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Seeking The Advice of Experienced Working Jazz Bassists

Discussion in 'Miscellaneous [BG]' started by cassanova, Dec 3, 2002.

  1. cassanova


    Sep 4, 2000
    I don't often ask stupid questions like these so please bear with me on this one.

    I was browsing through a local website and noticed this particular ad there.

    Jazz bass player needed in the USF area for established Jazz trio (piano, drums, bass)
    The repertoire will be based on the most popular “Standards” from the new real book.
    No extreme Jazz experience is required. Contact Simone if interested.

    I've never played jazz nor do I really listen to it. Just the smooth jazz that you hardcore jazzers don't consider jazz.

    I don't know what they mean by extreme jazz for one. So if someone could kindly tell me what the heck that is, Id be much oblidged.

    My real dilema is this, I dont know if I should even try to arrange an audition. Like I said, Ive never played nor do I listen to jazz. Any other style and Im brimming with confidence, but jazz just scares the hell outta me. I'm assuming that it's going to be a cover band since they stated its standards from the "new real book". Whatever that is.

    Is this stuff as hard to play as I'm imagining? Not that Im scared to play something hard, Im just really paranoid of setting up an audition and blowing it badly and possibly ruining a good reputation that I'm starting to build in the area. I know its alot of walking lines and those arent really my forte and a big weakness of mine.
  2. thrash_jazz


    Jan 11, 2002
    Ottawa, Ontario, Canada
    Artist: JAF Basses, Circle K Strings
    How much time do you have before the audition? If you have a week or two, I'd suggest getting a hold of a Real Book and giving the songs a try.

    Some of the standards can be quite tricky if you are encountering them for the first time - the more so if you don't usually listen to this type of thing.

    "No extreme Jazz experience" sounds a bit vague. I have no idea what the heck that means either. Then again, I'm no hardcore jazzer - just someone who has done a bit of it here and there...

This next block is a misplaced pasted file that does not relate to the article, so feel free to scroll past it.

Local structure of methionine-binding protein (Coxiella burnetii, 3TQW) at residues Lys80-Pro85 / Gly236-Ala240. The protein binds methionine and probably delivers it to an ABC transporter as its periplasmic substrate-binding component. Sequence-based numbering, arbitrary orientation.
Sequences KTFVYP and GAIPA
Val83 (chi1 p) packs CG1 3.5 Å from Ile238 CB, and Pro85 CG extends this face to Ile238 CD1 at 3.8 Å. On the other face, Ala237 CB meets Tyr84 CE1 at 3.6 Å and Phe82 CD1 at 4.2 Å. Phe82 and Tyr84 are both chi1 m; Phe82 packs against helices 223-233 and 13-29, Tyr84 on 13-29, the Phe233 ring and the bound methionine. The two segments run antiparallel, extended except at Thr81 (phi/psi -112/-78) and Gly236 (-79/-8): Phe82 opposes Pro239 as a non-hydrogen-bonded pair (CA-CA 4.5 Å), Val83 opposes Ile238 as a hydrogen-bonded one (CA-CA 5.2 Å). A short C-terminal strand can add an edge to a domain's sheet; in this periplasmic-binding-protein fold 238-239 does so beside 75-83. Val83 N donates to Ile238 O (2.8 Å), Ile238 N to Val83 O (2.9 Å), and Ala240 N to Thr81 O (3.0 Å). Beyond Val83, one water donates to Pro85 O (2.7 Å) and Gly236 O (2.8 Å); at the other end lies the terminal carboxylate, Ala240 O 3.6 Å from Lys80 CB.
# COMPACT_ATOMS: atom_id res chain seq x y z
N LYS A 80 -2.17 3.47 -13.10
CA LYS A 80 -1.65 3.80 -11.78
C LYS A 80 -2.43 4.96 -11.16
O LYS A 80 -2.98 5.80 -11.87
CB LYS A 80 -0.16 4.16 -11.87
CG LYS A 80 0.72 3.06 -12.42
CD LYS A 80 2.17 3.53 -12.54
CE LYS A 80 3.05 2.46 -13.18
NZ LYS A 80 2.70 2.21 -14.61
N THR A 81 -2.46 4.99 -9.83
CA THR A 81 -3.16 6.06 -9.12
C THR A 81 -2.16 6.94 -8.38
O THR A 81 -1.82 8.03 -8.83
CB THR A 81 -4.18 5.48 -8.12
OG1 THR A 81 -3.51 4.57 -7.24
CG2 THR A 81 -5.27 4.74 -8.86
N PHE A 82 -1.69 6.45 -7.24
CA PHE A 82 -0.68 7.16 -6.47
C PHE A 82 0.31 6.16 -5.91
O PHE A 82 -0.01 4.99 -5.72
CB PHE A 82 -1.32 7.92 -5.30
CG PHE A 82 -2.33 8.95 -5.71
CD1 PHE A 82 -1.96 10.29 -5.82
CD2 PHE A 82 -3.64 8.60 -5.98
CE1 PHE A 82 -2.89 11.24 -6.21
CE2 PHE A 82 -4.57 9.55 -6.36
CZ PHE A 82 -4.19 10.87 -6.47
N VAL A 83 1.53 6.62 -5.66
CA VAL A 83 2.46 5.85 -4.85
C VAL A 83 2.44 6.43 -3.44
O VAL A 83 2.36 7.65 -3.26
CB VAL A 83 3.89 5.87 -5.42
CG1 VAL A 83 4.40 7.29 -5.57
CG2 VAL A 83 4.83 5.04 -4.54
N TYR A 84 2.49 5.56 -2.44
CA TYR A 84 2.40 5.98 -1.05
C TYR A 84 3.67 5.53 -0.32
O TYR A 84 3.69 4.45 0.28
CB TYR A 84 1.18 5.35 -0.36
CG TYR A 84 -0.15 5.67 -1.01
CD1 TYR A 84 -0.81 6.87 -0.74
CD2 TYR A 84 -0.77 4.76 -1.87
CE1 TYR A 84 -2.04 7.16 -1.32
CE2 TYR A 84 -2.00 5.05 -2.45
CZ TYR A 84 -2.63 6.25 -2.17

3. Bruce Lindfield

    Bruce Lindfield Unprofessional TalkBass Contributor Gold Supporting Member In Memoriam

    Well, I don't exactly qualify either, but I have been to a lot of straight ahead Jazz gigs, where the band will play "Standards" - or songs from the Real Book.

    But it is not what you might call "Covers" - the tunes will provide a basis for improvisation - which will last for anything up to 15-20 minutes -with about 1 minute of tune. Also - you will be expected to improvise a non-repetitive(walking usually) bass line for all the tunes - you will only get chord charts and almost never a written bassline.

    In most gigs - you will be expected to know these standards inside out and also recognise re-harmonisations, chord substitutions etc. You will have to know about things like trading 8s and 4 s with the drums and will almost certainly have to play improvised solos over the chord changes on occasions.

    A Jazz trio is very demanding and a lot of effort for the bass player - not to be taken lightly!
  4. wulf


    Apr 11, 2002
    Oxford, UK
    The New Real Book is a pretty good reference to a wide range of tunes within a very broad definition of 'jazz' - from 1930's show tunes to 'modern' jazz-fusion from Weather Report and others. Find out more from the publishers, Sher Music (nb. there used to be several illegal 'Real Books' floating about... this one is fully above board and a worthwhile resource).

    If you've got no interest in jazz, then give it a miss - if it's something you want to get into, then I'd ring Simone and have a chat. For example, ask if she can recommend any easily available recordings that reflect the sound they are after and then hunt them down.

    Chances are that you won't get the gig, unless they have a real hard job tracking down people who've spent longer absorbing the jazz vibe, but if you're up front about where you're coming from and they still invite you along, you will probably learn something if nothing else.

    Is there any particular reason why you're interested in this gig if you don't listen to anything other than smooth jazz?

  5. cassanova


    Sep 4, 2000
    I havent arranged an audtion yet, I only stumbled across the ad just a few minutes before I made this post actually. I was thinking about going when I get paid this Thursday and getting a copy of the book and then just shedding my @ss off. Cos to me they will all be tricky if its like Im thinking.

  6. Bruce Lindfield

    Bruce Lindfield Unprofessional TalkBass Contributor Gold Supporting Member In Memoriam

    Yes but the actual quote was "the most popular “Standards” from the new real book. "

    "Standards" has a particular meaning in Jazz circles - usually it is "the repertoire" that everybody should know really well - as in, without music in front of you, in any key and to the point that you could play it in your sleep.

    Most common are based on 32 bar show tunes - with walking bass lines, at brisk tempos. Although ther are also a lot of slow ballads - but they often get played at brisk tempos as well! ;)
  7. Bruce Lindfield

    Bruce Lindfield Unprofessional TalkBass Contributor Gold Supporting Member In Memoriam

    I would imagine that it would be expected at minimum, that you could play very strong improvised walking lines to a fair number of standards.

    "I was thinking about going when I get paid this Thursday and getting a copy of the book and then just shedding my @ss off. Cos to me they will all be tricky if its like Im thinking."